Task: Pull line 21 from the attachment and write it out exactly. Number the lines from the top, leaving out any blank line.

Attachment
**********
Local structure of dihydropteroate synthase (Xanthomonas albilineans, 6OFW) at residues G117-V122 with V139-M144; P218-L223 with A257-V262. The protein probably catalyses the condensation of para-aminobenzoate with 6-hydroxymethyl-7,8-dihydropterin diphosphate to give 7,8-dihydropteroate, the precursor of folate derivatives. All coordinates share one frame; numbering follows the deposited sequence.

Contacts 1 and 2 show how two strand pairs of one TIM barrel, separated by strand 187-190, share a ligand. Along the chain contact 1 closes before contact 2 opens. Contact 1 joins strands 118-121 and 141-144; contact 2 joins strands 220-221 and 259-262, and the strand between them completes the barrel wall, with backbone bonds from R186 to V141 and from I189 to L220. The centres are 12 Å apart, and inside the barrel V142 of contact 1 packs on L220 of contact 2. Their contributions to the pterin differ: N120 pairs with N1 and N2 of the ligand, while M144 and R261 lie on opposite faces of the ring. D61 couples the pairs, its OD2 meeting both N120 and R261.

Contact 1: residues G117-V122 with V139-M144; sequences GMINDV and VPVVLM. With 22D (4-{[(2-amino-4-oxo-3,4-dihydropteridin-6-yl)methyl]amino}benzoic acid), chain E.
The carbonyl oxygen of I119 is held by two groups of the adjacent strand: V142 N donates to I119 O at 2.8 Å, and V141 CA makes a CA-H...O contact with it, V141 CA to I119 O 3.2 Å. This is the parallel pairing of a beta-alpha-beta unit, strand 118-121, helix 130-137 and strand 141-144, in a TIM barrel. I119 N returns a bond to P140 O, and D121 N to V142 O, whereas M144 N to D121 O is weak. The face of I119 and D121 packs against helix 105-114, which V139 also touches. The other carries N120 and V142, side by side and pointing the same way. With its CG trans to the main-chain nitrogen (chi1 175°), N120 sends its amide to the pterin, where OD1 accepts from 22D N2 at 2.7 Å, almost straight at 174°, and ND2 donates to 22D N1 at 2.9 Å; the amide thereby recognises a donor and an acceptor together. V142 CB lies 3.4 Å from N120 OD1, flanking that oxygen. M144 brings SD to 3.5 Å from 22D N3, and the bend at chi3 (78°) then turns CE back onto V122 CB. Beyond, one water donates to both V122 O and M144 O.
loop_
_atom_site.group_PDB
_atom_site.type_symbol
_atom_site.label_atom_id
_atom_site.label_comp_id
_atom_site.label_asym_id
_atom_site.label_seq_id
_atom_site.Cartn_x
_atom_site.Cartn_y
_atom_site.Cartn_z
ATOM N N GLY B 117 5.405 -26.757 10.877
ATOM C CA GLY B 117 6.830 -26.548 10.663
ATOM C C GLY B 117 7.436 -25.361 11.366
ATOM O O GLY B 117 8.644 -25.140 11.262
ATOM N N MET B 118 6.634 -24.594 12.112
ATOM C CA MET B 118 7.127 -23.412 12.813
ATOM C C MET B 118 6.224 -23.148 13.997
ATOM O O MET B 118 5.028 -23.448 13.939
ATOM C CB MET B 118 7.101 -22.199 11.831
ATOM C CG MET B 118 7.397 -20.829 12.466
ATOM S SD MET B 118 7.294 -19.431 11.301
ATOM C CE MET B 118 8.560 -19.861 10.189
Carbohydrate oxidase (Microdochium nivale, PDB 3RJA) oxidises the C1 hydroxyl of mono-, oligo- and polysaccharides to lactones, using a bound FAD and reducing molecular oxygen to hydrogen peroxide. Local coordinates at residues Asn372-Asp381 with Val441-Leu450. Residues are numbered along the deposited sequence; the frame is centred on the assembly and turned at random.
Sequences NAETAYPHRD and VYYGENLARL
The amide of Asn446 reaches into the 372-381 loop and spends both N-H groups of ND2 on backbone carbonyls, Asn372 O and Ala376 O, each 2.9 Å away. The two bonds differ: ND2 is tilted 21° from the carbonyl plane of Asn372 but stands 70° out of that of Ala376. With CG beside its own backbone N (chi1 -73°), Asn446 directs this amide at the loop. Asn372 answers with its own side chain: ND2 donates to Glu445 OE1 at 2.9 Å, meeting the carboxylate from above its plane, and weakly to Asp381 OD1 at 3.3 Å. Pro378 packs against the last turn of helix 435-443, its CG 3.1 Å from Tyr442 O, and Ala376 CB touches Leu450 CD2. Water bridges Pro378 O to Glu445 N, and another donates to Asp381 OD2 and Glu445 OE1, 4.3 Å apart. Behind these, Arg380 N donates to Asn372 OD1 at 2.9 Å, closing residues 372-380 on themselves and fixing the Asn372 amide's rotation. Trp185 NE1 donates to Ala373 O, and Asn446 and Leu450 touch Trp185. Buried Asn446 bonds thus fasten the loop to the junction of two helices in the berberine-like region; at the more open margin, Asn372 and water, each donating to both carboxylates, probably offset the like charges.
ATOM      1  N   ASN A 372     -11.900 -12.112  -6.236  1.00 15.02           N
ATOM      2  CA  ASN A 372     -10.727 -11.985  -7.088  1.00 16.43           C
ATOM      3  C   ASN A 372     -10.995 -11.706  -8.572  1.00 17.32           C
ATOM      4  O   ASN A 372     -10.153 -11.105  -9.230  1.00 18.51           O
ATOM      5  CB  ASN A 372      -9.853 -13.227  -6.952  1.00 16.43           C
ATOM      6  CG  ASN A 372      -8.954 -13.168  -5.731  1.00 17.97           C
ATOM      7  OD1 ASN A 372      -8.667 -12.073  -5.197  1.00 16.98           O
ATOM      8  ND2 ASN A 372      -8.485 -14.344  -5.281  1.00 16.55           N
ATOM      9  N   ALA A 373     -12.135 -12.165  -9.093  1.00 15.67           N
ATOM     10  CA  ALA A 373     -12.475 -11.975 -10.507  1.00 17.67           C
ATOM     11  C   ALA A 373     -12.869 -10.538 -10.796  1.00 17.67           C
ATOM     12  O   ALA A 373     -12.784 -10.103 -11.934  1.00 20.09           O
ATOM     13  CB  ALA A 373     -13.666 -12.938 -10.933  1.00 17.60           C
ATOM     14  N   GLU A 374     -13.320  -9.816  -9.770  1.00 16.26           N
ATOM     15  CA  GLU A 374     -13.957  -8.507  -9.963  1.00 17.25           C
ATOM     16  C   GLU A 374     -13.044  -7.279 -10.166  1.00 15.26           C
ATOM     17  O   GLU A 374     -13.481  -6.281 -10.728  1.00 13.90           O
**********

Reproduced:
ATOM C C MET B 118 6.224 -23.148 13.997